cloths. I still remember those rough homespun towels
that almost rubbed your skin off when you dried your face.
came to visit in the evenings; we called “maye” (pronounced ‘moya’). My
husband’s family was from Ruma and they called it ‘uf die prele gehn'.
The women would do their crafts while the men played cards. Often they
made popcorn or had boiled and drained corn, the closest in taste that I
remember is hominy corn.
Planning a wedding
needed a lot of preparation. Women had to prepare the meat for the meals
and do a lot of baking. There was never a wedding without a lot of fancy
baking. Friends and neighbours always got together to help. The meals
had to be the best, otherwise people would talk.
Butchering chickens for the big feast
Torten and cakes for the wedding
When my husband’s
family first came to Canada one of his cousins was getting married. True
to Donauschwaben customs a lot of preparations were done and word got
around ‘Uff dem Ehrntoch gibt’s “plenty” (Ehrentag=wedding). Well die
Ahndl (Grandma) thought ‘plenty’ must be something especially Canadian.
She hardly ate any of the food. When the meal was over she asked, ‘na
wann gibt’s denn die Plenty?’ (when do we get the ‘plenty?’)
Christmas there was also a lot of baking done. Cut-out cookies were
baked with a thread through them so they could be hung on the Christmas
Christmas tree decorations were quite simple. We did have some shiny
glass ball and decorations in the shape of birds and other animals.
These were very treasured, but cookies, foil-wrapped walnuts, apples and
Katz-im-Sack were more fun. Those were bought candies wrapped in shiny
coloured paper with frills at both ends. Occasionally there would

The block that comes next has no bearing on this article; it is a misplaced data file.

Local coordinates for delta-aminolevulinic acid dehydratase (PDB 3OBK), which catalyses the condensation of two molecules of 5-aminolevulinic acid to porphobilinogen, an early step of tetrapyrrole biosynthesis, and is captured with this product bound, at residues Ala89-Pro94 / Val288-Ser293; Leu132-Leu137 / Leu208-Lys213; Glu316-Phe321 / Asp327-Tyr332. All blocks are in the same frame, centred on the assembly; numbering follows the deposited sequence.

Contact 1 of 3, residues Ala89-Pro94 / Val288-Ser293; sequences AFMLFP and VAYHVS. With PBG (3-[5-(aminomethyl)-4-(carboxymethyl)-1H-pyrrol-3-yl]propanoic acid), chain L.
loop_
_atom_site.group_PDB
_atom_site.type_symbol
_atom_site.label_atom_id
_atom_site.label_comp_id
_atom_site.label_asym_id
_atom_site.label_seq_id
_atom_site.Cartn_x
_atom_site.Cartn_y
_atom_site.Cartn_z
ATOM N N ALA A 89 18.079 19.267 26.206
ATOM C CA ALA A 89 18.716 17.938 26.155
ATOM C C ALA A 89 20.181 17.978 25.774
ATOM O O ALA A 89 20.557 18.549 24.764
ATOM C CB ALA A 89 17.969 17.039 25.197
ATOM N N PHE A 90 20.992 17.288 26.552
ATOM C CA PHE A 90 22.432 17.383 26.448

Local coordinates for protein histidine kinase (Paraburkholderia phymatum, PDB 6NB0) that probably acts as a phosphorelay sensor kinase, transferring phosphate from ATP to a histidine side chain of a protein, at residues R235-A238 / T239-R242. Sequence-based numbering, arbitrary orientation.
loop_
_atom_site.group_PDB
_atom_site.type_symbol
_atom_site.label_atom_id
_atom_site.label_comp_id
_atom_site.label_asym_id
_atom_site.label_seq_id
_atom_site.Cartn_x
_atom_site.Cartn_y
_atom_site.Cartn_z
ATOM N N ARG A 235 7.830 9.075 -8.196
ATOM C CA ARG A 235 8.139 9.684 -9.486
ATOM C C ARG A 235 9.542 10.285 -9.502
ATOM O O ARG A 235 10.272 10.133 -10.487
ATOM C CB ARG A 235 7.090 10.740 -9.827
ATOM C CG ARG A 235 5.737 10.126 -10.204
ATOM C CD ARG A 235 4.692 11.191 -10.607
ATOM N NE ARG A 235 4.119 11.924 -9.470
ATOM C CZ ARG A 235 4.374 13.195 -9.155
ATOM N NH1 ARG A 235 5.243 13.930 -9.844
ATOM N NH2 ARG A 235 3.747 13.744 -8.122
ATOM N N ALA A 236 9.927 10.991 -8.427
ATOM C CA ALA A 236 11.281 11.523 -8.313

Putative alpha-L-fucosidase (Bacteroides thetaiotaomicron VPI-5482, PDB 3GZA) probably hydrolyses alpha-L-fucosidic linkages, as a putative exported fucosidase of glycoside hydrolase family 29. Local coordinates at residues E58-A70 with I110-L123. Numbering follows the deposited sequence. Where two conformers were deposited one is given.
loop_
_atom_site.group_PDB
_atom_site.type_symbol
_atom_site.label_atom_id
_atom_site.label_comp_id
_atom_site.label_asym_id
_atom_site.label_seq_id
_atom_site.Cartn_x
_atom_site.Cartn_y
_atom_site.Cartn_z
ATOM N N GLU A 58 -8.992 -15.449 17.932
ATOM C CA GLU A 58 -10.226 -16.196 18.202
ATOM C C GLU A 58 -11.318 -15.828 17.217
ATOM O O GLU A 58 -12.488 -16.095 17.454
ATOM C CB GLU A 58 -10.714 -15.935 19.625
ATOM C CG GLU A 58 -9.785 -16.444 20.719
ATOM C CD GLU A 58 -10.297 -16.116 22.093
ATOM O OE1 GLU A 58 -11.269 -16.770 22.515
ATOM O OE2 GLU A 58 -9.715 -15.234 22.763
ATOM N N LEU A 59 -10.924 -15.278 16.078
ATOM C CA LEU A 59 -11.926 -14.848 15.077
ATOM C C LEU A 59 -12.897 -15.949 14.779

be some missing.
Christmas and New Years only minimal housework was done, no laundry. It
was believed that the animals in the barn talked on Christmas Eve.
people came home from midnight mass they usually had Sulz. It was aspic
made of pigs knuckles, feet and ears. The day before Christmas was
a day of fast and abstinence of meat, so after midnight meat was
According to legend if you hung clothes on the line outside between
Christmas and Epiphany, wolves would come and tear up the clothes.
grandfather always told the story of a group of men who didn’t go to
midnight Mass with the women, but stayed home to play cards instead. The
night watchman with his big black dog was doing the rounds and knew
this. He sicked his dog through a pushed open window. The dog jumped in,
knocked over the oil lamp and growled at the men. They thought it was
the devil and without looking back, ran to church.
Candlemass (Feb. 2nd) they said, "Maria Lichtmess, spinne vergess, by
Tag z'Nacht gess (zu Nacht gegessen=supper)." Candlemass, forget the
spinning, have supper by daylight. It meant winter was over.
time to prepare for spring. It came early in Croatia. I remember my
mother working in the garden in February and violets were blooming, the
Märzeveigla. I asked why they were called Märzeveigla (March Veilchen
violets) if they were blooming in February.
whose families didn’t have a lot of field work would work for other
farmers as Tagloehner (day workers) or they would work as helpers on the
construction of houses. Most houses in the villages were made of sun
dried mud bricks or stomped clay mixed with straw and chaff (adobe).
That involved a lot of manual labour.
house wall forms
wall going up, the form being raised as the wall got higher.
The workers having a well deserved rest.